The Australian Council of Superannuation Investors (ACSI) is proposing a series of changes to update Australia’s corporate governance framework and hold companies more accountable for conduct that harms investors and the community.
ACSI CEO Louise Davidson said, “Too often, companies are slow or fail to accept responsibility for poor behaviour. The public and investors should not have to tolerate conduct which falls short of community expectations.”
Parts of corporate Australia seem to be incapable of demonstrating accountability for their actions. Shareholder rights should be strengthened so that investors can hold companies to account when issues arise.
Davidson said, “The Financial Services Royal Commission highlighted the need for change. ACSI’s proposals are a considered, proportionate and targeted response.”
The key changes that ACSI is calling for are:
- Annual director elections
Requiring companies to put directors forward for re-election yearly would make boards the frontline for demonstrating organisational accountability and allow for targeted and timely feedback on director performance. Annual director elections are already in place in the United Kingdom (UK) and United States (US).
- Non-binding shareholder resolutions
Effective communication between companies and investors is a cornerstone of good corporate governance. Investors should have access to a simple process for submitting non-binding resolutions to a vote by the company’s shareholders. This would give directors valuable guidance about investors’ views on a broad range of issues including environmental, social and governance risks and opportunities.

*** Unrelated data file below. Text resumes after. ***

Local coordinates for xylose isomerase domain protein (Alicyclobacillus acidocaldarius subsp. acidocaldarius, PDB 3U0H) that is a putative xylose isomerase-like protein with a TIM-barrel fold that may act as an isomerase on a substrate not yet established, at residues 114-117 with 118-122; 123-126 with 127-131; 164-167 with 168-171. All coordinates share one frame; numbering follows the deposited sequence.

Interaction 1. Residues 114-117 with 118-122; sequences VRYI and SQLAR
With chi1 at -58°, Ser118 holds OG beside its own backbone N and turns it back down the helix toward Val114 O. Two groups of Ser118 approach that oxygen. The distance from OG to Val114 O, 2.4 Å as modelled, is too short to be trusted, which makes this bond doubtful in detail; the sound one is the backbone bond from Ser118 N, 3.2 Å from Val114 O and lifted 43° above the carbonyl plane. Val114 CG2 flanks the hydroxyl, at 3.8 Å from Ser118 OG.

- A binding vote on remuneration policy
Companies should be required to submit their pay policies to a binding vote every three years. This would give investors greater ability to prevent inappropriate pay outcomes, such as excessive bonus payments, and help align executives’ interests with long-term outcomes. The UK introduced this requirement in 2013.
- CEO pay ratio disclosure
Companies should be required to disclose the ratio of their CEO’s pay to that of their median Australian worker, and to explain how this is consistent with the company’s values, strategy and culture. This information would benefit a wide range of stakeholders, including workers, the public, investors, government and regulators. Similar measures were recently introduced in the UK and US.
Implemented in full, these measures would encourage boards to ensure that they are adequately informed about business issues, properly equipped to oversee management, and prepared to take appropriate remedial action when things go wrong.
Today’s announcement is part of a comprehensive policy agenda that ACSI plans to release in the lead up to our Annual Conference on Wednesday 8 May. It includes a set of proposals designed to improve corporate accountability, culture and diversity, and investment stewardship.
Davidson said, “Millions of working and retired Australians hold shares in listed companies through their superannuation savings. They have the right to know that their investments are delivering sustainable longterm
returns, and that companies are not doing anything to damage shareholder value.”
“It is essential that the policy makers and regulators build on the momentum generated by the Royal Commission to strengthen corporate accountability. ACSI’s proposals will deliver significant benefits to the
Australian community, investors and companies.”